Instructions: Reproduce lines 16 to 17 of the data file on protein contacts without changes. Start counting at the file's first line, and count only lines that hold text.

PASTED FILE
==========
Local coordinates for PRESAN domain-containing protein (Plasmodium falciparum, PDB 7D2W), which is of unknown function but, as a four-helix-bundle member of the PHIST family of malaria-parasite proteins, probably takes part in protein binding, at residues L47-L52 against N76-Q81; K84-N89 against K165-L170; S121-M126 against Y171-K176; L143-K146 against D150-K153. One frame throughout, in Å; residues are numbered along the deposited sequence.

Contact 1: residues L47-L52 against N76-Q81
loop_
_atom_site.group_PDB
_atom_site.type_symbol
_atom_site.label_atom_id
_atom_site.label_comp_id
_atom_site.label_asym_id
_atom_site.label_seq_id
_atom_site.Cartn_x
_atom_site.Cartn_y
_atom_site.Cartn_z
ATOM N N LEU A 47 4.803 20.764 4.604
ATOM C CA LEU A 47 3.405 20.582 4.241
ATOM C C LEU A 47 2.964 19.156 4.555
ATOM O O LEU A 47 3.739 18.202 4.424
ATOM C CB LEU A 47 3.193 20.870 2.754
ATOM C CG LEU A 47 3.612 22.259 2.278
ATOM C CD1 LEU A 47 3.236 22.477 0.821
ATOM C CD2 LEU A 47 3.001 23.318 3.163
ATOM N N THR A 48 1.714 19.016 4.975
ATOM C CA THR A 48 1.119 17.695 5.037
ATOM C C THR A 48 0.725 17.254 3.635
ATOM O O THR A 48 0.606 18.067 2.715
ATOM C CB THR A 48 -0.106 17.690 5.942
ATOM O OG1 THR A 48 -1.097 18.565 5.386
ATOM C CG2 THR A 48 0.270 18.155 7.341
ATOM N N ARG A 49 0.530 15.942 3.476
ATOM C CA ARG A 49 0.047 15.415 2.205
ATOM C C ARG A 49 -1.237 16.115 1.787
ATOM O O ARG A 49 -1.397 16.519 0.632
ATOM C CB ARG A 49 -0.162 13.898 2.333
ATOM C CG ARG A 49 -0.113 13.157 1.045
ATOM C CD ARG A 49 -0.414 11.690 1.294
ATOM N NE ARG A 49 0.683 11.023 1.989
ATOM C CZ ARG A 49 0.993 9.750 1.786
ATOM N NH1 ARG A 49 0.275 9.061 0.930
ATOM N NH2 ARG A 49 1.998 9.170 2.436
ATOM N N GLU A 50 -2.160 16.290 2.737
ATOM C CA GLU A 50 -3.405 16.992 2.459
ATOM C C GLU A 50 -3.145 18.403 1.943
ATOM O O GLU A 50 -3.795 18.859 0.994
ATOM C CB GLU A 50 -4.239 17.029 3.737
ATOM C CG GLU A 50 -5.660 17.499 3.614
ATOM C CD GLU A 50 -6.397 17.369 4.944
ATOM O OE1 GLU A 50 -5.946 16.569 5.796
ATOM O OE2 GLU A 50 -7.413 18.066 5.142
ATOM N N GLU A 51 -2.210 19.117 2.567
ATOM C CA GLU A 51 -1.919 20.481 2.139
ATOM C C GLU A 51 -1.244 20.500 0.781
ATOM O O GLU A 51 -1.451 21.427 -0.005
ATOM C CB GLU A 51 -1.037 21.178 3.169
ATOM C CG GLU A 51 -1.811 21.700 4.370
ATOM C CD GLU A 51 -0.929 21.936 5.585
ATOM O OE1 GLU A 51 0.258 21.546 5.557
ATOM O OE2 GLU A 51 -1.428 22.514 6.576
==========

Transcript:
ATOM O O LEU A 47 3.739 18.202 4.424
ATOM C CB LEU A 47 3.193 20.870 2.754